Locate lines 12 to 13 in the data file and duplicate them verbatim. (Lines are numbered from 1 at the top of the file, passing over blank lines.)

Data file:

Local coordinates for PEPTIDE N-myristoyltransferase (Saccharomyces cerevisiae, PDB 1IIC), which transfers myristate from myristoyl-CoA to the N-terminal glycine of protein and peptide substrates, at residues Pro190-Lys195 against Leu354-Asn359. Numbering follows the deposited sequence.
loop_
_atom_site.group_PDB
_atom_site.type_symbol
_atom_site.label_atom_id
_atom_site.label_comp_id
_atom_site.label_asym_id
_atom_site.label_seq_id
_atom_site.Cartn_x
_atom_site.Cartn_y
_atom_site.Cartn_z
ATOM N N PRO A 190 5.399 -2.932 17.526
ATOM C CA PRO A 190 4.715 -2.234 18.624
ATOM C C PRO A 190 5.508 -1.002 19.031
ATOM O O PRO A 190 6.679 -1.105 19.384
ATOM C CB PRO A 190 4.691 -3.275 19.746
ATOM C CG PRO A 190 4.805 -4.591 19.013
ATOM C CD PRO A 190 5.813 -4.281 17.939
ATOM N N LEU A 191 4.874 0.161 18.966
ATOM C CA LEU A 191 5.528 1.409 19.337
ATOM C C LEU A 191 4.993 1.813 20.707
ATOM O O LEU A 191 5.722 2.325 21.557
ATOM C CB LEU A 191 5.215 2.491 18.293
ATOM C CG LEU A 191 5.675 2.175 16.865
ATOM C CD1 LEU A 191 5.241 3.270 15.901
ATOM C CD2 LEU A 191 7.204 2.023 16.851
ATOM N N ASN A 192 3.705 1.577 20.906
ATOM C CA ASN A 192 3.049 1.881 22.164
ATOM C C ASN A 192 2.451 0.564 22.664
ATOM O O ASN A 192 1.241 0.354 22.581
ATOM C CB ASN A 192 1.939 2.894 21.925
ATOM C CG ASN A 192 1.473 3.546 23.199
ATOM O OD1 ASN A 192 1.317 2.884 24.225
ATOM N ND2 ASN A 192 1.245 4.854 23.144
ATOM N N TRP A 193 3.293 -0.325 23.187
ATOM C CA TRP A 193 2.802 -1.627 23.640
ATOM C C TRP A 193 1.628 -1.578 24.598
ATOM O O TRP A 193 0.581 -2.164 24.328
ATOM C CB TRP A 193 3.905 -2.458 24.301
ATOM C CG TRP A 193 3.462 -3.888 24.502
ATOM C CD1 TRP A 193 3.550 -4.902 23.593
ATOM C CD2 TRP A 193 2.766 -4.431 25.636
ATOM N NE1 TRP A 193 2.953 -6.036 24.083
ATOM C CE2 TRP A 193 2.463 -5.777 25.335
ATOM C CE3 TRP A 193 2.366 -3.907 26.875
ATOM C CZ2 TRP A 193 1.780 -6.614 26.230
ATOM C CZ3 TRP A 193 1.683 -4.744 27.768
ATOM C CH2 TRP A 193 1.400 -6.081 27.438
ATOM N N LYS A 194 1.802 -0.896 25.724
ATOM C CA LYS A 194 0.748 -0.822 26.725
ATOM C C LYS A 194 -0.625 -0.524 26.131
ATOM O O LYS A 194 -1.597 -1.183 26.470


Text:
ATOM N N PRO A 190 5.399 -2.932 17.526
ATOM C CA PRO A 190 4.715 -2.234 18.624